- When it comes to replicating the feel of genuine drums, Roland V-Drums have always been at the forefront. The reason is because high-quality mesh heads are required. The TD1 is a good beginning rig for youngsters and adults since it has a greater bounce and responsiveness than hard rubber. It comes with 15 pre-loaded kits, over 250 additional sounds, and a USB connection for connecting MIDI instruments from your laptop. It’s also small and comes with a metronome and a few exercises to get you started on the road to drumming glory.
- High quality, responsive, USB connectivity, metronome included
- The cost of this kit is higher than that of other entry-level kits. The module is also quite simple, and intermediate gamers may find it lacking in features and versatility.
- More costly (you get what you pay for though)
- For this price, you can’t beat receiving 5 mesh drum pads and 3 cymbals. Donner is a fascinating off-the-beaten-path alternative for parents looking to get their children started on the drums without investing a lot of money. To get you started, this kit is tiny enough to fit in the corner of your bedroom and includes 225 distinct sounds and 20 built-in play-alongs.
- Various sound options (as well as songs), you get a lot for what you pay
- The price is reasonable, but the quality is unknown. It’s true when they say “you get what you pay for”. Some reviews complain about the drums’ responsiveness, while others appreciate how they feel in comparison to other kits in this price range. The DED-100 ($269) is a more affordable version with a flimsier frame, shallower pads, and no bass drum (just a pedal). I would stray away from the 100 model though as the 200 model is a better bet if you decide to go with this brand.
- Reviews vary, affordable
Alesis Nitro Mesh
- For around $400, an all-mesh kit is a terrific value, and Alesis’ Nitro Mesh offers a lot of helpful capabilities. There’s an 8-inch snare drum, three toms, two cymbals, a hi-hat, and a kick pedal included. It comes with cables, a pair of sticks, and a drum key to get you started straight away, as well as 40 distinct preset kit selections and 60 play-along songs. It’s small, has USB connectivity, and a well-organized module (the buttons for each drum are grouped in the shape of a genuine kit, which we like).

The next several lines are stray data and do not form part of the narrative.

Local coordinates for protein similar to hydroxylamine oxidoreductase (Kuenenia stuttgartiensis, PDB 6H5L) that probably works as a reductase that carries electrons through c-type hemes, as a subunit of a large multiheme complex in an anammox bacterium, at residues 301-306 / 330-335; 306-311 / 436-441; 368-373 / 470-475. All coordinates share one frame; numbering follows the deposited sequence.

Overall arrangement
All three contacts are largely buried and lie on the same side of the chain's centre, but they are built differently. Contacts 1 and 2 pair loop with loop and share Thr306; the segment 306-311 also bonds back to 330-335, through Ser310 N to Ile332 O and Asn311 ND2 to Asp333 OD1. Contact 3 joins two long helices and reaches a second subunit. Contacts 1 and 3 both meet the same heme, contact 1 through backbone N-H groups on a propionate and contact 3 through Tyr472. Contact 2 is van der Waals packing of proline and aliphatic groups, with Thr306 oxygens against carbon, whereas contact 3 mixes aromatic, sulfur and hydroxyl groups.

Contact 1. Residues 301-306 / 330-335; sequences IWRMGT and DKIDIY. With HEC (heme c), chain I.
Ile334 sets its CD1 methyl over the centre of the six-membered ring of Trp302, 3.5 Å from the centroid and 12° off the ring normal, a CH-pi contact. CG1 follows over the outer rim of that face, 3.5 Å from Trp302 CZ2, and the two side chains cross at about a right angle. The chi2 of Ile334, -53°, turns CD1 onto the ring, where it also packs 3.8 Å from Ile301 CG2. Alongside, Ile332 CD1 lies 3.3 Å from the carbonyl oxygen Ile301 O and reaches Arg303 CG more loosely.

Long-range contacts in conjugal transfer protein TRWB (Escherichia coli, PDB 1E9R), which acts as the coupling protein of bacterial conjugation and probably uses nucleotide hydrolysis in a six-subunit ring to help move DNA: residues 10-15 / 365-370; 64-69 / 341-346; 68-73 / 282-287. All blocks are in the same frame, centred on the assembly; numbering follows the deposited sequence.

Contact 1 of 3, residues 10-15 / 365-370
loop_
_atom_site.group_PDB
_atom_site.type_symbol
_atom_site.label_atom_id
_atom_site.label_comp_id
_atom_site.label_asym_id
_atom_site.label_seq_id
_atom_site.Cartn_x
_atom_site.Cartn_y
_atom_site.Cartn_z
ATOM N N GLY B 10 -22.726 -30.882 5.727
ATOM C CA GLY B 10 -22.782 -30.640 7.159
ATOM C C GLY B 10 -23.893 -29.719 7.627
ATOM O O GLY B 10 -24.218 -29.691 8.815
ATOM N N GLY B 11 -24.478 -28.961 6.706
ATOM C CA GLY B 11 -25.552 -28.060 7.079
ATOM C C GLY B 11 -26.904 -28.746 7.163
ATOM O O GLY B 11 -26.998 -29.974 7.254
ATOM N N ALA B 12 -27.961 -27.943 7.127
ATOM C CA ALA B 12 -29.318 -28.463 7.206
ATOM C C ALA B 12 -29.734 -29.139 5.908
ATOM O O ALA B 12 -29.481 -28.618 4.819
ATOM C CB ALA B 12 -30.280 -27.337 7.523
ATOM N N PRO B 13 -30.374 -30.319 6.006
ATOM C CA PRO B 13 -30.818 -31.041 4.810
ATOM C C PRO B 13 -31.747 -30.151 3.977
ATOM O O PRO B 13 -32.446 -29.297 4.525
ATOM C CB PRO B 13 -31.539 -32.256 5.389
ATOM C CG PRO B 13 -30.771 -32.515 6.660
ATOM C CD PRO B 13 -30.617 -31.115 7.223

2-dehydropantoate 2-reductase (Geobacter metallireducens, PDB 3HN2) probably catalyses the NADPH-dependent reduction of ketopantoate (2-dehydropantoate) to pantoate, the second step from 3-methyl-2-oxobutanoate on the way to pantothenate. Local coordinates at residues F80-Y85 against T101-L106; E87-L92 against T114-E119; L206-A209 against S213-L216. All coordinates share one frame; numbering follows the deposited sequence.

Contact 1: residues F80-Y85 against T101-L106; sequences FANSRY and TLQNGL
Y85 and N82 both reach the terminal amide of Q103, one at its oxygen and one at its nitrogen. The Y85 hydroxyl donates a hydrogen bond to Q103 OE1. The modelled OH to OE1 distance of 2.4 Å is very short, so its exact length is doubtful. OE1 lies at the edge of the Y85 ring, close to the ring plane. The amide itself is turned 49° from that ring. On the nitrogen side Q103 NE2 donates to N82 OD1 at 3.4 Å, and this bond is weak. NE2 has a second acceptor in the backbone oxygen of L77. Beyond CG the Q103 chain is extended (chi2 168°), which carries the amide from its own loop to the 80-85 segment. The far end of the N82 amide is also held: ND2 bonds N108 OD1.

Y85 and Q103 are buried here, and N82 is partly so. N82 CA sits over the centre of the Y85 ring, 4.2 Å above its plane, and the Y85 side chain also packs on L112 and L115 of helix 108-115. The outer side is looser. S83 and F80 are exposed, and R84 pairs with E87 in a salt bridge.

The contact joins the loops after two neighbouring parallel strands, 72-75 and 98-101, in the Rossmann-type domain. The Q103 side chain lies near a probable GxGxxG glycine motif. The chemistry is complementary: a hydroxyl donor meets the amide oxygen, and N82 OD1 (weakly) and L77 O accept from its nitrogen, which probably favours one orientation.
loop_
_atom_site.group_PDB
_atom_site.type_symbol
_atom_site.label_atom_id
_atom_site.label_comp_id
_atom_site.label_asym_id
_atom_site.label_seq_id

- USB connectivity, great price for what you get
- The built-in drum sounds aren’t really impressive. There are a lot of odd and interesting tones, but a realistic-sounding base kit is hard to come by. The cymbals are a little clumsy, and the aluminum rack it’s placed on might be sturdier. I would recommend buying this simple, cheap kit and utilizing the USB connectivity, to create your own sounds. (This kit also has a more expensive option, around $800, with more options and sounds).
- Sounds aren’t anything amazing, flimsy
Simmons SD350 & SD600
- Simmons is most known for inventing the hexagonal-shaped SDS-V drum machine, which was used in a slew of 1980s songs. It was the beginning of the end for electronic drums (Rick Allen of Def Leppard actually used it to compensate for the loss of his left arm). Guitar Center owns and operates the present iteration of the firm, and I think their kits have some good features for the low price.
- There are adjustable all-mesh heads on the SD350, as well as 10 preset kits and 179 sounds to pick from. The Simmons Drums App, on the other hand, is a must-have for novice drummers, as it includes instructional tools and play-alongs. The SD600 variant features bigger pads, which gives it a more acoustic feel.
- Big pads make it easy to play, adjustable
- The SD350’s snare is attached to the rack right behind the hi-hat, which makes the arrangement seem a little odd if you’re used to playing an acoustic kit. Because the pads are tiny and the cymbals are heavy and don’t move much, switching to an acoustic kit for lessons or performances might feel extremely different. The kit’s longevity is also a concern, and the 350 model requires a lightning-to-USB converter in order to use the app. Another thing to keep in mind is that Simmons sells a monitor that you may use to hear your gear in the room. However, after trying it, I believe you’d be better off spending your money on something else.